The D.C. government, desperately short of emergency shelter, could pay the Edes and Hurt facilities if homeless families could be housed there, according to Ronald R. Collins, staff director of the City Council's Human Services Committee. Working poor families who need low-cost housing also could pay some rent. Both Edes and Hurt homes require residents to pay as much as they can.

The city is now housing families in the Capitol City Inn, where the tab is $1,470 per month per room, and in the Pitts Motor Hotel, which costs $1,320 a room per month. In contrast, most Edes House residents pay from $500 to $800 for room and board, according to Stephen D. Keeffe, an attorney for the Edes board of directors. Hurt residents pay as much as they can but are not covering the costs of housing and feeding them, a spokesman said.

Keeffe said the Edes directors will meet Wednesday to review applications and make decisions on them. He said he had reservations about whether the women would meet Edes requirements.

The sale of the Hurt house will be handled by Edward T. Dillon, who is a licensed broker and an American Security Bank employe. The 5 percent commission will go to American Security, a bank official said. The bank, which has managed the property and the nonprofit Hurt Home Corp. since 1923, will receive a $163,000 commission if the home is sold for the asking price.

The bank is entitled to the commission because it had managed the property for many years "without compensation," said Roger Conner, American Security's vice president for public relations. Conner acknowledged, however, that the management of the property is part of the bank's handling of the Hurt Corp., for which American Security is paid.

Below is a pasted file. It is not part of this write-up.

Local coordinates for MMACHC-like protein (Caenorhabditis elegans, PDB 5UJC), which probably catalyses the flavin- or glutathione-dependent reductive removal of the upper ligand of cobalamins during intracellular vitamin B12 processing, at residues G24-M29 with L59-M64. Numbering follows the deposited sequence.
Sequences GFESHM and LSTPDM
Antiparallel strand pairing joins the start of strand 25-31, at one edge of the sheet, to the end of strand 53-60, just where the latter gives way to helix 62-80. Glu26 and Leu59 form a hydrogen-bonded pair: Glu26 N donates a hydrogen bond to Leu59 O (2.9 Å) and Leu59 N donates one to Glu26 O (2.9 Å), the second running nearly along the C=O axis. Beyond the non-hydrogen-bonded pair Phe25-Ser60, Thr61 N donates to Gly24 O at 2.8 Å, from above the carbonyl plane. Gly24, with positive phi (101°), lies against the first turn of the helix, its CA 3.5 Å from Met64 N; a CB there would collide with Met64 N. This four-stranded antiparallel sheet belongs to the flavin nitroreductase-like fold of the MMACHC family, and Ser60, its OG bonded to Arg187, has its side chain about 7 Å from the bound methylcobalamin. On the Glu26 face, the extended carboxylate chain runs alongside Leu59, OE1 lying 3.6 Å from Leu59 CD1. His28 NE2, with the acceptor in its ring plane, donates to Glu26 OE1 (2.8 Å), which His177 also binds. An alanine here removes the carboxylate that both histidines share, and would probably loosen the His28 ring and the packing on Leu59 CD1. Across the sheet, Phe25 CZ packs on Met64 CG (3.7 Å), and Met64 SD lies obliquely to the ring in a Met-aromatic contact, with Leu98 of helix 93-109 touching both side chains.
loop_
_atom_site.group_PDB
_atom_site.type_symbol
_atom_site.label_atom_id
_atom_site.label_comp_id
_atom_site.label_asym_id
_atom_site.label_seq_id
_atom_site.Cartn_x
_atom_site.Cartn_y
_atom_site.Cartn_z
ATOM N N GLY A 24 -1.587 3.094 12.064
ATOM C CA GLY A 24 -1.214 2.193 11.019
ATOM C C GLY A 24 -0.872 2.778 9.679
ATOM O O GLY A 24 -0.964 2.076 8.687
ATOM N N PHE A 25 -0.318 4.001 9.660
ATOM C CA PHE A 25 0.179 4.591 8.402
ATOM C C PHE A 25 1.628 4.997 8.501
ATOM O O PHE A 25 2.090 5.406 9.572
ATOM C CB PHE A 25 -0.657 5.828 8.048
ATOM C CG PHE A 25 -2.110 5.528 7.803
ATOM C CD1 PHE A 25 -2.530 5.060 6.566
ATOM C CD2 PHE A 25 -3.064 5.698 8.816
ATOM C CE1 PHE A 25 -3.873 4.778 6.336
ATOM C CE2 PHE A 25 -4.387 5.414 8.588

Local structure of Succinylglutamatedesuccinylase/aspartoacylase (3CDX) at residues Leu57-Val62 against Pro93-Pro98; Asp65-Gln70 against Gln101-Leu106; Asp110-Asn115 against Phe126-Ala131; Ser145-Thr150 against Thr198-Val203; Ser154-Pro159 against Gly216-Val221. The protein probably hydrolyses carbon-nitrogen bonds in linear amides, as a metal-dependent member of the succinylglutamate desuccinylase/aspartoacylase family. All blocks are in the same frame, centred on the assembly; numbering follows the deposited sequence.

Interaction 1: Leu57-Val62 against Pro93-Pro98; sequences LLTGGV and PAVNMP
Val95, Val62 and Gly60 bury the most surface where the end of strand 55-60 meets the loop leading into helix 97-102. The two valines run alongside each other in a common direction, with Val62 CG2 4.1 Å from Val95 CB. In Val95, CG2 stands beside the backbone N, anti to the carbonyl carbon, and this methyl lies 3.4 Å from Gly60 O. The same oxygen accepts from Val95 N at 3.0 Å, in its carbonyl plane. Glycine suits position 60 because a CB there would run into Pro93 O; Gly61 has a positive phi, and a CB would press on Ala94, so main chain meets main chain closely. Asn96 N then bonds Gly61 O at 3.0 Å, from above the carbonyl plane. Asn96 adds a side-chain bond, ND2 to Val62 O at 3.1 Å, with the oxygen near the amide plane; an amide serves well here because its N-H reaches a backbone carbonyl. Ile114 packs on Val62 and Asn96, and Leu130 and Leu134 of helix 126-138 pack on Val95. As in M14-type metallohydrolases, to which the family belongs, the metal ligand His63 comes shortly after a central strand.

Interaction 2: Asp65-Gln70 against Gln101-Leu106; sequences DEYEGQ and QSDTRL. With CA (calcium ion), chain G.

John Gill Sr., president of the Edes board, will handle the sale of the house if the directors decide to put it back on the market. Gill's company, H.A. Gill Realtors, would get from $54,000 to $108,000 if the property sells for the asking price and the company takes the customary 3 percent to 6 percent commission.

The Hurt home is a 32-room, three-story brick mansion across the street from Montrose Park, graced with shrubs and tall shade trees. Porches on each of the upper floors overlook a large lawn and gardens in the rear. A few blocks away, the four-story, red brick Edes House also has porches and gardens.

Both could be converted to "beautiful" condominium or cooperative buildings, said Justin Hinders, a Washington real estate broker and investor. "But it would be a terrible use in light of their former intended uses, and a great inequity," he added.

The Citizens Association of Georgetown opposes zoning variances that would be needed to convert both houses to apartments, said Kathy Graff, association president. "We don't want a change in the character, use and density of the neighborhood," she said. The association would like to see continued use of the buildings for charitable purposes or as single-family residences.

Both institutions existed long before the current zoning code was enacted and continued to operate with nonconforming-use permits. Buyers could also get these permits if they continued to use the structures as homes for people in need. John Gill said the Edes House has a license that would allow a new owner to convert the building to a bed-and-breakfast guest house.